Right time for IPOs?

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Updated: May 10, 2016 11:40 AM

As we go to press in end April, Dr A Velumani's Thyrocare Technologies (Thyrocare) looks set to have a successful debut on the Indian stock exchange

201605ehm02As we go to press in end April, Dr A Velumani’s Thyrocare Technologies (Thyrocare) looks set to have a successful debut on the Indian stock exchange. More than half of the offered equity shares received bids by the end of the first day itself.

Whether this warm reception will continue is anyone’s guess. But an analysis of data from the stock exchange has put to rest one fear that the  retail investors might not be interested in the Thyrocare issue, as it followed the super-successful IPO by a competitor, Dr Lal Path Labs last December.

In fact, much of the charge on day one seems to have been led by retail investors, who bid for almost all the 3.76 million shares allocated to this category. In contrast, institutional and non-
institutional investors seemed warm to cool to the issue. While the former category had picked up a mere 11 per cent of their allocation, the latter mostly stayed away till end of day one but this could change in the remaining two days.

As our cover story in the May issue analyses, the preceding IPOs in the healthcare sector seem to have merely whetted the appetite of investors. And if retail investors missed the earlier IPOs, they might now want to jump on the bandwagon now. (See story: Will IPOs in healthcare sink or soar?, pages 24-27)

But market analysts are quick to point out the risks. In Thyrocare’s case, even though it has considerable competitor strengths, it could still be tripped up. A report from Motilal Oswal cites increasing competition from major diagnostic players like SRL Diagnostics, Metropolis and Dr Lal Pathlabs (DLP) as well as many small and independent clinical labs, and labs owned by hospitals and physicians as one of the risk factors. Secondly, the diagnostics business is technology-driven and players could face risks of the capital intensive technologies going obsolete faster.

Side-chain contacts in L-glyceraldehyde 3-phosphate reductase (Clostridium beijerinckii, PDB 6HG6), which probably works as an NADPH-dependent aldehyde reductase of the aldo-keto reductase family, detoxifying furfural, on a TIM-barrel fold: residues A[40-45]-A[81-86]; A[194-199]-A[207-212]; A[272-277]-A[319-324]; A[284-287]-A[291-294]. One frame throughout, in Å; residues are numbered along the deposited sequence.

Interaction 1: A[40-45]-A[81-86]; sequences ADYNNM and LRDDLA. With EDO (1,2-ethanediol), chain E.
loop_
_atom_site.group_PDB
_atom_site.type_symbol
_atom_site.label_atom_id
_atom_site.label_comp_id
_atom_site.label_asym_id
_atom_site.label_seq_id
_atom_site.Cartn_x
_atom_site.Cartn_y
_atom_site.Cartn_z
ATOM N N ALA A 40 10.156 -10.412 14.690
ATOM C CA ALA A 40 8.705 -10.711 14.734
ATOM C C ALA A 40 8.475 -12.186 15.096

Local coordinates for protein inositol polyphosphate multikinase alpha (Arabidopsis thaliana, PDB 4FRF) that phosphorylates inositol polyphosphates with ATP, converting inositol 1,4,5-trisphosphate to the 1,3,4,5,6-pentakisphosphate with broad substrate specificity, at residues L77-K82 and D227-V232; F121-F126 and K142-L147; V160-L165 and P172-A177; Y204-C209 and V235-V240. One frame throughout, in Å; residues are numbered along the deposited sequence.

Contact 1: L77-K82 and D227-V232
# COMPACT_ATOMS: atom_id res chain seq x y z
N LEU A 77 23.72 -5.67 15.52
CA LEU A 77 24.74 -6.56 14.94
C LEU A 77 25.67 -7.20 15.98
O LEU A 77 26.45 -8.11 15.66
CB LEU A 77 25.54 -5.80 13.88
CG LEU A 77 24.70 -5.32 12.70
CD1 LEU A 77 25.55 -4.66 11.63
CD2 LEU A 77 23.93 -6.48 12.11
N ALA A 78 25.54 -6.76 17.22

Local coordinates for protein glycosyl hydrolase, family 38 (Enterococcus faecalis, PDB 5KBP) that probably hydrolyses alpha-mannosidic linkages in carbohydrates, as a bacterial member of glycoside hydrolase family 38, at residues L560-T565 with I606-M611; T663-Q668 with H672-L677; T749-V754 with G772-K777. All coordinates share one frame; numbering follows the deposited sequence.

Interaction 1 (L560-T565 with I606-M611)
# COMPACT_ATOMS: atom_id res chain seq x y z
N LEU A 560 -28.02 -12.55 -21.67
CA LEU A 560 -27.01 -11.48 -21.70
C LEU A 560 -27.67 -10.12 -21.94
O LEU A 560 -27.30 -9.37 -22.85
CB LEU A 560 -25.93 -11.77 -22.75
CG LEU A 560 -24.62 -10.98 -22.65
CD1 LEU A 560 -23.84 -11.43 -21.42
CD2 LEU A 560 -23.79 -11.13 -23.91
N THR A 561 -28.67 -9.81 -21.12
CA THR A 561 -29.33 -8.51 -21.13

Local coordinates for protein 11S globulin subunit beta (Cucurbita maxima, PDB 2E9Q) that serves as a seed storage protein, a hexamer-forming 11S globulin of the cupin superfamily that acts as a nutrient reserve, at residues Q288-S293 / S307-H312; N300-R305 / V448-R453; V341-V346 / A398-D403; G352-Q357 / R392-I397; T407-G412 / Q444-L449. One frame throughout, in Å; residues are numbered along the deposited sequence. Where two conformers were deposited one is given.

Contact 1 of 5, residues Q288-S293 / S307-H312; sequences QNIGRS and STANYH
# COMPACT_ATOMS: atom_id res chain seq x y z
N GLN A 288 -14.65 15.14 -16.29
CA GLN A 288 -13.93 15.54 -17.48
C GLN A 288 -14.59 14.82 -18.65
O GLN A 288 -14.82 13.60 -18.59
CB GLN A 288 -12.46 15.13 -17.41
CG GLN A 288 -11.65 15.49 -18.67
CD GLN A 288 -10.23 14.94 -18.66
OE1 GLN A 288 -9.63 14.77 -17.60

Also, the point-of-care test market is bound to see a spike, which will dent the volumes that players like Thyrocare are projecting. These factors could lead investors to question the valuation of the Thyrocare IPO, which at a price band of Rs 420-446, is priced at 47.7- 50.7x price-earnings (PE) ratio for FY2015 consolidated earnings per share (EPS) of Rs 8.8 and 30-32x EV/EBIDTA for FY2015.

But this valuation is similar to DLP and as the Motilal Oswal report points out, after listing, the premium valuations of DLP expanded further due to its strong track record, healthy return ratios and high free cash flows despite the aggressive expansion and exponential growth in the business.

So, the jury is still out on the Thyrocare IPO but with healthcare seen as a defensive sector, most investors would be aware of the longer-than normal gestation periods. Thyrocare too is derisking its model by expanding to water and air testing, in order to create more revenue streams.

Viveka Roychowdhury


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